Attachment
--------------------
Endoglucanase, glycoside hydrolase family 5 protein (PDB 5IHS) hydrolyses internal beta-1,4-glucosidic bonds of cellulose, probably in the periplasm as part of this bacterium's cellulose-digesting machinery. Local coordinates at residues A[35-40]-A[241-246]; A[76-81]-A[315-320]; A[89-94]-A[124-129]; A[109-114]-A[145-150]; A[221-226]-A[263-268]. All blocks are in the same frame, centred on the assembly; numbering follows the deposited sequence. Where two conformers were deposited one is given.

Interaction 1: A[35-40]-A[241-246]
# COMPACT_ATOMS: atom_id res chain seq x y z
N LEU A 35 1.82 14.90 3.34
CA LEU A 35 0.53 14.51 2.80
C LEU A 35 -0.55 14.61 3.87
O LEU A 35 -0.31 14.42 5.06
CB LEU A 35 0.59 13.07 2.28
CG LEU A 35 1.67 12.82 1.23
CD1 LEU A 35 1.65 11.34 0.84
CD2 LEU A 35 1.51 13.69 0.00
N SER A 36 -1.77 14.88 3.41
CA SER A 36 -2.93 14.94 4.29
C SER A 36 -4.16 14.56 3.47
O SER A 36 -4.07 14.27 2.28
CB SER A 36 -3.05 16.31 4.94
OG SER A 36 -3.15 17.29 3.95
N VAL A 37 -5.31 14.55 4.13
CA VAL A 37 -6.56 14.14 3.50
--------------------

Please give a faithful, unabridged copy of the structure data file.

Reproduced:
Endoglucanase, glycoside hydrolase family 5 protein (PDB 5IHS) hydrolyses internal beta-1,4-glucosidic bonds of cellulose, probably in the periplasm as part of this bacterium's cellulose-digesting machinery. Local coordinates at residues A[35-40]-A[241-246]; A[76-81]-A[315-320]; A[89-94]-A[124-129]; A[109-114]-A[145-150]; A[221-226]-A[263-268]. All blocks are in the same frame, centred on the assembly; numbering follows the deposited sequence. Where two conformers were deposited one is given.

Interaction 1: A[35-40]-A[241-246]
# COMPACT_ATOMS: atom_id res chain seq x y z
N LEU A 35 1.82 14.90 3.34
CA LEU A 35 0.53 14.51 2.80
C LEU A 35 -0.55 14.61 3.87
O LEU A 35 -0.31 14.42 5.06
CB LEU A 35 0.59 13.07 2.28
CG LEU A 35 1.67 12.82 1.23
CD1 LEU A 35 1.65 11.34 0.84
CD2 LEU A 35 1.51 13.69 0.00
N SER A 36 -1.77 14.88 3.41
CA SER A 36 -2.93 14.94 4.29
C SER A 36 -4.16 14.56 3.47
O SER A 36 -4.07 14.27 2.28
CB SER A 36 -3.05 16.31 4.94
OG SER A 36 -3.15 17.29 3.95
N VAL A 37 -5.31 14.55 4.13
CA VAL A 37 -6.56 14.14 3.50